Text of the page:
Just 28 grams (that’s about 30 kernels) of pistachios contain about 6 mg of melatonin, which is similar to the amount found in the average melatonin supplement
Herbal tea – try a cup of calming tea like chamomile or passionflower, that contain an antioxidant called apigenin, found to reduce anxiety and initiate sleep. I like to climb into bed at night with a cup of chamomile tea and a good book, silencing all devices, a warm (not hot) shower, and keep the lighting low.
Bananas – try a medium sized, slightly green banana with some protein like Greek yoghurt or natural nut butter. Bananas contain the amino acid L-tryptophan, which converts to 5-HTP in the brain. The 5-HTP in turn is converted to serotonin (a calming neurotransmitter) and melatonin. Try consuming about 1-2 hours before bed. A good alternative to high sugar content desserts.
Fatty fish – such as salmon, sardines, mackerel, and oysters are a good source of vitamin D and omega-3 fatty- acids, nutrients important for the regulation of serotonin.
Tart Cherries – contain high amounts of melatonin, with a recent study finding 2 x servings of 30ml concentrate increased sleep duration and decreased daytime napping. You can find unsweetened tart cherry concentrate at health food stores, stir into a glass of water if you find the concentrate too strong.
- Meditation and Yoga – activate your parasympathetic nervous system – the state of “rest and digest” with a restorative yoga practice or yoga nidra. Mindfulness based apps such as Insight Timer are a great aid to help you fall asleep and stay asleep. Guided meditations, sleep music, binaural beats, story telling audio’s and white noise can help to settle the busy racing mind.
- Journalling & gratitude practice – a simple gratitude practice literally re-wires your brain! With research finding that journalling just 2-3 times per week as effective as journalling daily. It doesn’t have to be complicated. It can be as simple as writing “I’m grateful for that delicious coffee I had this morning”. The act of writing your thoughts and feelings onto paper can be enough to shut off the to-do lists churning in your mind.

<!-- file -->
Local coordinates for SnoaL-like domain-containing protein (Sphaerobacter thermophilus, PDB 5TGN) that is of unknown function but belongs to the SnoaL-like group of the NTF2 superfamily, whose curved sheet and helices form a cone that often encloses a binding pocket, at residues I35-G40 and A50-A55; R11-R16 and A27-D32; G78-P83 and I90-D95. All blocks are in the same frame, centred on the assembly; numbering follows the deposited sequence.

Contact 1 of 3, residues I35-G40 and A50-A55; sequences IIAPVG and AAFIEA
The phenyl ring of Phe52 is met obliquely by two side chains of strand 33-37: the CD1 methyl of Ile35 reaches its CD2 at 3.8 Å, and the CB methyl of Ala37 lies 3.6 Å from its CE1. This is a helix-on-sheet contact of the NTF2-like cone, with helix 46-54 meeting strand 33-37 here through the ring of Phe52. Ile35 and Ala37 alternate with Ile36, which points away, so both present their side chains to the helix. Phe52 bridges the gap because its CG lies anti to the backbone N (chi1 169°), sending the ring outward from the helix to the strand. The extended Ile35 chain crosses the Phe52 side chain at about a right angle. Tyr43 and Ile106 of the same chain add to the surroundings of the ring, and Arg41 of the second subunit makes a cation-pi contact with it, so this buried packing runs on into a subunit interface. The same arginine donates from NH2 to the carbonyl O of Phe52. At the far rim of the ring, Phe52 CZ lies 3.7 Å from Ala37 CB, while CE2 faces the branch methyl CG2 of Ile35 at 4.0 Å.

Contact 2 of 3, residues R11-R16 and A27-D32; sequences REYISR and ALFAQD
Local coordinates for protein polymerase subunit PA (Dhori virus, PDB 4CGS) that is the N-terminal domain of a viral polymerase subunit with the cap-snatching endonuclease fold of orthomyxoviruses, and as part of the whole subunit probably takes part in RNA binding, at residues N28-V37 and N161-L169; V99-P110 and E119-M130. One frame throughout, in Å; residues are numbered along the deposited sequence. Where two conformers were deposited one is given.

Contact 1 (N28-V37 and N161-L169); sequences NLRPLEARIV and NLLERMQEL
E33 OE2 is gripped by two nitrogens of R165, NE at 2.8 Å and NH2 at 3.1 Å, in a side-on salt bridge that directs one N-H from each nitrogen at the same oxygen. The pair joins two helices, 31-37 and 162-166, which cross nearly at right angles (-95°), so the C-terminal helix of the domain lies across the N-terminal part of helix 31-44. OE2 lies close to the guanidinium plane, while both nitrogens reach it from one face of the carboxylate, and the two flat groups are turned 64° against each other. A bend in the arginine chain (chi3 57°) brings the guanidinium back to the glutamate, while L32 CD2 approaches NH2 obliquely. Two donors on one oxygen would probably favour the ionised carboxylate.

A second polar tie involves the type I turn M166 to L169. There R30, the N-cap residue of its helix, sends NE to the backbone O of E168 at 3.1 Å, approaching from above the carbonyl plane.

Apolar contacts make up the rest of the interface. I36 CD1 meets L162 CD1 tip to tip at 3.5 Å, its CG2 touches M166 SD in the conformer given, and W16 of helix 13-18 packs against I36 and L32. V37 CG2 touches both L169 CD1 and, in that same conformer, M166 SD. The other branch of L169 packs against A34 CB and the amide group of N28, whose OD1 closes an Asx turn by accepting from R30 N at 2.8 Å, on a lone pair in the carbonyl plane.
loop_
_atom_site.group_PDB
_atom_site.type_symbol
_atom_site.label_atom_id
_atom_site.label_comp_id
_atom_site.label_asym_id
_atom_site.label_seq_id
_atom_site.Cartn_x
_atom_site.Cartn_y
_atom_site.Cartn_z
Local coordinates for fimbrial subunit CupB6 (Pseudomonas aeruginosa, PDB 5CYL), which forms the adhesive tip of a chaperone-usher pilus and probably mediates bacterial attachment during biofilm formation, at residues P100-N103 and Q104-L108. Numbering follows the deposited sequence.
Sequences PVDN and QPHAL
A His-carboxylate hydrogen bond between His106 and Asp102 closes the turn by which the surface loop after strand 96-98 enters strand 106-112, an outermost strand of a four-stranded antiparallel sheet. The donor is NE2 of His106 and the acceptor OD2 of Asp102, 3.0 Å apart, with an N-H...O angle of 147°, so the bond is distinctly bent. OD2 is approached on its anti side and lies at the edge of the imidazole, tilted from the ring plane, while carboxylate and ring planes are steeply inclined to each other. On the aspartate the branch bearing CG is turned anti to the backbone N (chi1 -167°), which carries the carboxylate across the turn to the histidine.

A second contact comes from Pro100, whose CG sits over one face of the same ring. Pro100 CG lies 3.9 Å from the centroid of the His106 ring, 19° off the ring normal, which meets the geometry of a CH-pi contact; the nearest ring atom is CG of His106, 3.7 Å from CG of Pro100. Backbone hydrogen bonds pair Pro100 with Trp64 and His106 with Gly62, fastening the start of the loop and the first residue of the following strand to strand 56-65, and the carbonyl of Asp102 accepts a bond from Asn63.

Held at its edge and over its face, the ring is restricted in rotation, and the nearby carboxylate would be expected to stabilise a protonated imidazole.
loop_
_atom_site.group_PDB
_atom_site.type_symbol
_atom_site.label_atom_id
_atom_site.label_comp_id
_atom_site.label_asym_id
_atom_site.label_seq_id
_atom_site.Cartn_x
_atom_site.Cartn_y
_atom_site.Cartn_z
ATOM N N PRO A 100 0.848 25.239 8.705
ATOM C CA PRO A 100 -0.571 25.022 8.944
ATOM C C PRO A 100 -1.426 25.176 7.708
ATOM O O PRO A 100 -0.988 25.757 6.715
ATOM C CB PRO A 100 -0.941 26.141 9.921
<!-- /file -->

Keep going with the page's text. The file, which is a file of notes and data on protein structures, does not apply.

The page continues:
- Weighted blankets – people with chronic anxiety report success with weighted blankets. I’m seeing these become quite popular within the veteran community. Some people express they can feel overwhelming initially. It can be helpful to start with using the blanket on a small body part such as the arms or lower legs, then gradually increase the surface area.
- Bluetooth headband or sleep mask – these are a great option for an afternoon meditation or nap. Headband’s are a great option if you want to listen to meditation or music at night and don’t want to disturb anyone else.
- Warm bath or shower – a warm bath or shower 1 to 2 hours before bed can assist in raising your body temperature, as your body temperature drops sleepiness should set in. Research shows we fall asleep when our body temperature drops so don’t have your bedroom temperature or bedding too hot.
- No clock-watching! – this can be the hardest habit to break. Watching the clock and stressing with negative thoughts about not being able to fall asleep makes it even harder to fall asleep. If you haven’t fallen asleep within 20-30 minutes don’t fight it. Get up, make a cup of herbal tea, read something boring or pop on a guided meditation. As someone who has frequently battled with insomnia this works for me. I just accept those nights where I’m not going to fall asleep easily.
- Turn off devices – watching TV, working late on your computer, or playing on your phone or iPad at bedtime can make it more difficult to settle down for sleep. Try setting a time when you finish using your devices before bed. It can be helpful to set up a ‘charging station’ in another area of the house.
Keep a regular sleep routine, waking and going to bed at the same time each day. Adding a night time routine that feels right for you, gives your body the cue’s it needs that it’s time for sleep.